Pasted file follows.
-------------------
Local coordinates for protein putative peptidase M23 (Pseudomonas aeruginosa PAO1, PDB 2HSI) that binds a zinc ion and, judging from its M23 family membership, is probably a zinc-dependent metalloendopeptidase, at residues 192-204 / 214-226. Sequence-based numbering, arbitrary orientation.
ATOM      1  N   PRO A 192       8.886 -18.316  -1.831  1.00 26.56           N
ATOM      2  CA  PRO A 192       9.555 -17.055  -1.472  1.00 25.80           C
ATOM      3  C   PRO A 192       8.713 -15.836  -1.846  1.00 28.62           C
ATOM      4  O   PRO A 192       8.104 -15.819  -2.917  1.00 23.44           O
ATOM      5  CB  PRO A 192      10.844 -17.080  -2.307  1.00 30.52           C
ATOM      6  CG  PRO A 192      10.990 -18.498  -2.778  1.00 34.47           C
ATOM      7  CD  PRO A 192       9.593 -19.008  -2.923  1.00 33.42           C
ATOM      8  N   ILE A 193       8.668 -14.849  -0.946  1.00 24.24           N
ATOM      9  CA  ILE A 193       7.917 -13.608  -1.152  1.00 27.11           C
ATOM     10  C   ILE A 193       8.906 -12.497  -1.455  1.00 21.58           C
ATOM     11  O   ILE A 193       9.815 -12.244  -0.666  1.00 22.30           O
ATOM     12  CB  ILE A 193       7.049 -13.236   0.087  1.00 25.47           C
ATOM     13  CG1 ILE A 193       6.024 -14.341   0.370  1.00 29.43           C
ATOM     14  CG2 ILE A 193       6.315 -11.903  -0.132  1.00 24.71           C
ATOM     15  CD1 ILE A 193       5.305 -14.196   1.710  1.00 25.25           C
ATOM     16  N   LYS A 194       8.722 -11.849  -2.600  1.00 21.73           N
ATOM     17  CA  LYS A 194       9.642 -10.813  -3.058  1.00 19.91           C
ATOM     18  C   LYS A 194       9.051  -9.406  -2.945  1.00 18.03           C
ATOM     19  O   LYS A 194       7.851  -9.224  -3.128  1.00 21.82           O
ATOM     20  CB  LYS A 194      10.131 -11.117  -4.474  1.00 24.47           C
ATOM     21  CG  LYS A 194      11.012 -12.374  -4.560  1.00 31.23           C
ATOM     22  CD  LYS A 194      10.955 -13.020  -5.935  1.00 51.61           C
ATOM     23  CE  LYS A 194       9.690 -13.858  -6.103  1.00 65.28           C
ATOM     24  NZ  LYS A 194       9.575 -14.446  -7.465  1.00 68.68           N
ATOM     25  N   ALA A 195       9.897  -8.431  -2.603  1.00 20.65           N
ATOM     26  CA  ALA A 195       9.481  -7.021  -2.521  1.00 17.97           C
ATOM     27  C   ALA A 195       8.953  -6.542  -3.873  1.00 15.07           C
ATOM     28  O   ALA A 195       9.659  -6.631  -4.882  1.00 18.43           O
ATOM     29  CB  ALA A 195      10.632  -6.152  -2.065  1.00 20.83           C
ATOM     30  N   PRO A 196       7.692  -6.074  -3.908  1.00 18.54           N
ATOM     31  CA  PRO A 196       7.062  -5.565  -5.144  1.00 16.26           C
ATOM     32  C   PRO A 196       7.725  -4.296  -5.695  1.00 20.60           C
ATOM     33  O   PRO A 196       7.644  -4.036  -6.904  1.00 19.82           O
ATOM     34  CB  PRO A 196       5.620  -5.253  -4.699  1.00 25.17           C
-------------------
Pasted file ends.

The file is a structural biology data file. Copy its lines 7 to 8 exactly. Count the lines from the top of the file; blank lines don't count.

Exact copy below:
ATOM      6  CG  PRO A 192      10.990 -18.498  -2.778  1.00 34.47           C
ATOM      7  CD  PRO A 192       9.593 -19.008  -2.923  1.00 33.42           C